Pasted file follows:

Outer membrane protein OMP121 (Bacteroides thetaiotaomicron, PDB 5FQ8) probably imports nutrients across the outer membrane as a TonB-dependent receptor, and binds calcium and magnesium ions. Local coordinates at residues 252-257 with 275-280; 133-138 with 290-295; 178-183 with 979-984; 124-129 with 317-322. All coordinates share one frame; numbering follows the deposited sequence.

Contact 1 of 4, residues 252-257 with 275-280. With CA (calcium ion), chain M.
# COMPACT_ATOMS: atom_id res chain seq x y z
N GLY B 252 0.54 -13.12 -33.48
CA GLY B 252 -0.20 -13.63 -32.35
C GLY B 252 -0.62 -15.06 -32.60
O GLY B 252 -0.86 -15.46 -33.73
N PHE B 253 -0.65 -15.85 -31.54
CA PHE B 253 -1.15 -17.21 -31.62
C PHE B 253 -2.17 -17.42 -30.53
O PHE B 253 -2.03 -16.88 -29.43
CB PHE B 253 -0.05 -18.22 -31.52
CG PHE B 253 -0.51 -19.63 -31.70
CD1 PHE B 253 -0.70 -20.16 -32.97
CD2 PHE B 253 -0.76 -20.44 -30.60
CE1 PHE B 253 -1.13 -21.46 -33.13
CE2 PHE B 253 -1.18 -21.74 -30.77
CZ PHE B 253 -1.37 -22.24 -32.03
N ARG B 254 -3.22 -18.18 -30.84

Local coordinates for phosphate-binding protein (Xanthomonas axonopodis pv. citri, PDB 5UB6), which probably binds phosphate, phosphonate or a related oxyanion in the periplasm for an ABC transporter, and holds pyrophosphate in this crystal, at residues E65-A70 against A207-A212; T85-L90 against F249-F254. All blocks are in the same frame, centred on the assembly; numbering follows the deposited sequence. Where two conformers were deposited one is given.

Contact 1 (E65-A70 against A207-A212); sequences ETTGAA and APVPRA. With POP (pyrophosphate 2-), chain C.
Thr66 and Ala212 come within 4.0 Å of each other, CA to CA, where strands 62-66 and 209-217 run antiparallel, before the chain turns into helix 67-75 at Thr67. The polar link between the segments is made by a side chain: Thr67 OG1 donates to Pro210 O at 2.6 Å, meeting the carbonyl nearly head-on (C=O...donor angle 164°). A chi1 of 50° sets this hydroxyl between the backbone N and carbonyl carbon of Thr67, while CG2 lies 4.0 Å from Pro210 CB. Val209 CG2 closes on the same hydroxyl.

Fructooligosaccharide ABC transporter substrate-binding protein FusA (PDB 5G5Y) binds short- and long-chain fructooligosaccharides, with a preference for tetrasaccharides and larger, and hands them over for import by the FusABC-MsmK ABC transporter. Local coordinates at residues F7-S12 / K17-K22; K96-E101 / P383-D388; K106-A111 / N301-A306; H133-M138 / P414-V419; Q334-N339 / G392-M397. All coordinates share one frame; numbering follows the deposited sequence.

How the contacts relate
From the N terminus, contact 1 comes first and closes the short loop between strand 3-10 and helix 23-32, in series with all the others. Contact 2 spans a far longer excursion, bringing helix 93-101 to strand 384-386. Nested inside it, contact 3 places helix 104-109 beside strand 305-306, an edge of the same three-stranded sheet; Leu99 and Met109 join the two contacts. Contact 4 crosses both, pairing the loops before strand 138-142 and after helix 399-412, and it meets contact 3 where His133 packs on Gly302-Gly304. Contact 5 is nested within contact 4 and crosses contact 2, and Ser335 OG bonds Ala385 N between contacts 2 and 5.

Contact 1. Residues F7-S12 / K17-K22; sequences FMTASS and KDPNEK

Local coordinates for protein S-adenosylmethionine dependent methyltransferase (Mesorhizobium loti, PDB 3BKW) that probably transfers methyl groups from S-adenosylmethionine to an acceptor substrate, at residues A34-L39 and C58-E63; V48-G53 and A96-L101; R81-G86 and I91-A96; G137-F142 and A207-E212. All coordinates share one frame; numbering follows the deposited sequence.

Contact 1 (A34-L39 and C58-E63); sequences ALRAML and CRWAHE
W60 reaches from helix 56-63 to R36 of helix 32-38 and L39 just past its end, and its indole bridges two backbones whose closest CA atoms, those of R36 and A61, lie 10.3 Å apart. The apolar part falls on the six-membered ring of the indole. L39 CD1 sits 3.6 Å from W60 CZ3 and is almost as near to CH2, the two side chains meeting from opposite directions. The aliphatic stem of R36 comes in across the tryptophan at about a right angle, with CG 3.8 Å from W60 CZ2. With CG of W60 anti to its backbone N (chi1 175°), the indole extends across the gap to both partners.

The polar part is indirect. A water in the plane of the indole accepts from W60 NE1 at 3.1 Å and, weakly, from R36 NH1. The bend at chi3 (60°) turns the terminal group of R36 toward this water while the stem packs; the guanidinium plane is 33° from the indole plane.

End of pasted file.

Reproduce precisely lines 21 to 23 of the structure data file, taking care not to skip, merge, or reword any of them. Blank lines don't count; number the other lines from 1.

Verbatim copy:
Contact 1 (E65-A70 against A207-A212); sequences ETTGAA and APVPRA. With POP (pyrophosphate 2-), chain C.
Thr66 and Ala212 come within 4.0 Å of each other, CA to CA, where strands 62-66 and 209-217 run antiparallel, before the chain turns into helix 67-75 at Thr67. The polar link between the segments is made by a side chain: Thr67 OG1 donates to Pro210 O at 2.6 Å, meeting the carbonyl nearly head-on (C=O...donor angle 164°). A chi1 of 50° sets this hydroxyl between the backbone N and carbonyl carbon of Thr67, while CG2 lies 4.0 Å from Pro210 CB. Val209 CG2 closes on the same hydroxyl.

Fructooligosaccharide ABC transporter substrate-binding protein FusA (PDB 5G5Y) binds short- and long-chain fructooligosaccharides, with a preference for tetrasaccharides and larger, and hands them over for import by the FusABC-MsmK ABC transporter. Local coordinates at residues F7-S12 / K17-K22; K96-E101 / P383-D388; K106-A111 / N301-A306; H133-M138 / P414-V419; Q334-N339 / G392-M397. All coordinates share one frame; numbering follows the deposited sequence.